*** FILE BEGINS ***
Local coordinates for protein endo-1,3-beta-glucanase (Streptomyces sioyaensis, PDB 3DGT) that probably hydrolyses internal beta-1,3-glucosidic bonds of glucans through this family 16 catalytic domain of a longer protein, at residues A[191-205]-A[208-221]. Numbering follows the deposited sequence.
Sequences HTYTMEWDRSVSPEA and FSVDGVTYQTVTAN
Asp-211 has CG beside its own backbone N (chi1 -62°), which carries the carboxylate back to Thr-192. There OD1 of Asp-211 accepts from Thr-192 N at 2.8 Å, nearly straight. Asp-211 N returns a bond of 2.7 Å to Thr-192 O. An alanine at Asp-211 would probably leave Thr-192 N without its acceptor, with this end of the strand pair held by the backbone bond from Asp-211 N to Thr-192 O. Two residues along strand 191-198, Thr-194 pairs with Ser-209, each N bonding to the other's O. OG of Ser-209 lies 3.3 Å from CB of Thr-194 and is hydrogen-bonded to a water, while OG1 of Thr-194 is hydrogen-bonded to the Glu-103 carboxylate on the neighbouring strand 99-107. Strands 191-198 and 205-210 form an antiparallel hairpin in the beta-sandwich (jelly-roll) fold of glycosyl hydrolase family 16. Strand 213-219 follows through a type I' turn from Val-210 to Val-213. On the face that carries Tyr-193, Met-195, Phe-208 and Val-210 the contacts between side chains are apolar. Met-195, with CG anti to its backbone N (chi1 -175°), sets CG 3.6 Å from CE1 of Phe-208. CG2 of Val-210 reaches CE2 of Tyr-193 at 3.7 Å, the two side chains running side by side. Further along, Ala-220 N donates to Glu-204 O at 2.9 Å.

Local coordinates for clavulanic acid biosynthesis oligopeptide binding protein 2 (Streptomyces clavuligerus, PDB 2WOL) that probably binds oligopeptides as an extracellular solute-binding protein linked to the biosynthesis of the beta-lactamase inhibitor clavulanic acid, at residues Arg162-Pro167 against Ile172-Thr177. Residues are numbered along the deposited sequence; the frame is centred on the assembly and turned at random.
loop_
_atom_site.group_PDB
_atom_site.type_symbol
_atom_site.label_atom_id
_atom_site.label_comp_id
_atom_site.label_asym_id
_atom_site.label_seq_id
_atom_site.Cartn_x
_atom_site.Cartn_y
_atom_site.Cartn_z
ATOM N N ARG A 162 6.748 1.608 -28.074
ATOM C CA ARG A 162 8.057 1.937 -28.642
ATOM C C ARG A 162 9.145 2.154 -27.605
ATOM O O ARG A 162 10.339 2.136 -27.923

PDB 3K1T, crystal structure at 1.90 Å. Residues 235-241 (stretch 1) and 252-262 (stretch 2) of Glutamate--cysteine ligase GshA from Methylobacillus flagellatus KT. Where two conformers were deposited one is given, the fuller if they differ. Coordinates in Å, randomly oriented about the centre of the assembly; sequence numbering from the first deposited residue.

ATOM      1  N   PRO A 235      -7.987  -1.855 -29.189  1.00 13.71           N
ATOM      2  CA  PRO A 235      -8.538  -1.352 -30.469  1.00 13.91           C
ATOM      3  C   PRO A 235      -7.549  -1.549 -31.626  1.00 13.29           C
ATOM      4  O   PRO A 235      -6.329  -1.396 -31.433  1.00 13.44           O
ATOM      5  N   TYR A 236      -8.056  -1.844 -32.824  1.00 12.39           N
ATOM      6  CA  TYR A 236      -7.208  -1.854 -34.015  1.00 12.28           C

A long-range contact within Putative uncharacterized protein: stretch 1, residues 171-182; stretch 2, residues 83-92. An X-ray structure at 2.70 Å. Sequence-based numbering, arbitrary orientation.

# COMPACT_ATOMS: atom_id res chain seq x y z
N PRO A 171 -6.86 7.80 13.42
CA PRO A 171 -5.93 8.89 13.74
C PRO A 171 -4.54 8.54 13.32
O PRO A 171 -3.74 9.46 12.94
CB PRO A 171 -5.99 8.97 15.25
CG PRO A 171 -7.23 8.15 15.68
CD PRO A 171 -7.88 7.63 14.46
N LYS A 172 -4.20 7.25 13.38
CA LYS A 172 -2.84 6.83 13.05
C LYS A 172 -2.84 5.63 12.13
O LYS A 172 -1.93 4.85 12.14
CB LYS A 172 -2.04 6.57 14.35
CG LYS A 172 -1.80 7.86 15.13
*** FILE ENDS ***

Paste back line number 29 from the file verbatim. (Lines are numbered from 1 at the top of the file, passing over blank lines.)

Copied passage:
CA PRO A 171 -5.93 8.89 13.74